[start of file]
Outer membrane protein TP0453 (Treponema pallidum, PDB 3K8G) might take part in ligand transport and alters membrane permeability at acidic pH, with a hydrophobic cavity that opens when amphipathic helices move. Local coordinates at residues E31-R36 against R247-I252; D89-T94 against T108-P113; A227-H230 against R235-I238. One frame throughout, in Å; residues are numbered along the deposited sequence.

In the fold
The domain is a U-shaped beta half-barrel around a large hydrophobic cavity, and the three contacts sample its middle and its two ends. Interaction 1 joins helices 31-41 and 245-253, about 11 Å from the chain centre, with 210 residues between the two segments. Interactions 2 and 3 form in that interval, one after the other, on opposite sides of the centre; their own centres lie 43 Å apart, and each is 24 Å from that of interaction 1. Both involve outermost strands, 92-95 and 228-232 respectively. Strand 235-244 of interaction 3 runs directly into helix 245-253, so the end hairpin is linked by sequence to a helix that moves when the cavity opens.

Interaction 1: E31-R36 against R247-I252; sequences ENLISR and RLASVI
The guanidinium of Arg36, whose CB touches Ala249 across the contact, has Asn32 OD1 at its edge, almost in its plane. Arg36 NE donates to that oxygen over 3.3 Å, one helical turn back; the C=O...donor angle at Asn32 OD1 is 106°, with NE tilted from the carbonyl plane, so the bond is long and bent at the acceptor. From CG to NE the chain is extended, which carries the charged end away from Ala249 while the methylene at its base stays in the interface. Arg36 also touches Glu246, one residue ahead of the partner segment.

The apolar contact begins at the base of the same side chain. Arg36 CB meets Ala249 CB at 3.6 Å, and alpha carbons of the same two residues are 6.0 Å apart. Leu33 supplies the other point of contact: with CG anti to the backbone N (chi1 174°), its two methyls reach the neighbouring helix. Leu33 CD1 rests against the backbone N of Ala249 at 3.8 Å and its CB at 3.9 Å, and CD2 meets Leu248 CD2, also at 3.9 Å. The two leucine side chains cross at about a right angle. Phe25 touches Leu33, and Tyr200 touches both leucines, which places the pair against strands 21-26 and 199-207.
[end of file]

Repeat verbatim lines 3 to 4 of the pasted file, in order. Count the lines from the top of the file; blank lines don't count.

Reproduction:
The domain is a U-shaped beta half-barrel around a large hydrophobic cavity, and the three contacts sample its middle and its two ends. Interaction 1 joins helices 31-41 and 245-253, about 11 Å from the chain centre, with 210 residues between the two segments. Interactions 2 and 3 form in that interval, one after the other, on opposite sides of the centre; their own centres lie 43 Å apart, and each is 24 Å from that of interaction 1. Both involve outermost strands, 92-95 and 228-232 respectively. Strand 235-244 of interaction 3 runs directly into helix 245-253, so the end hairpin is linked by sequence to a helix that moves when the cavity opens.

Interaction 1: E31-R36 against R247-I252; sequences ENLISR and RLASVI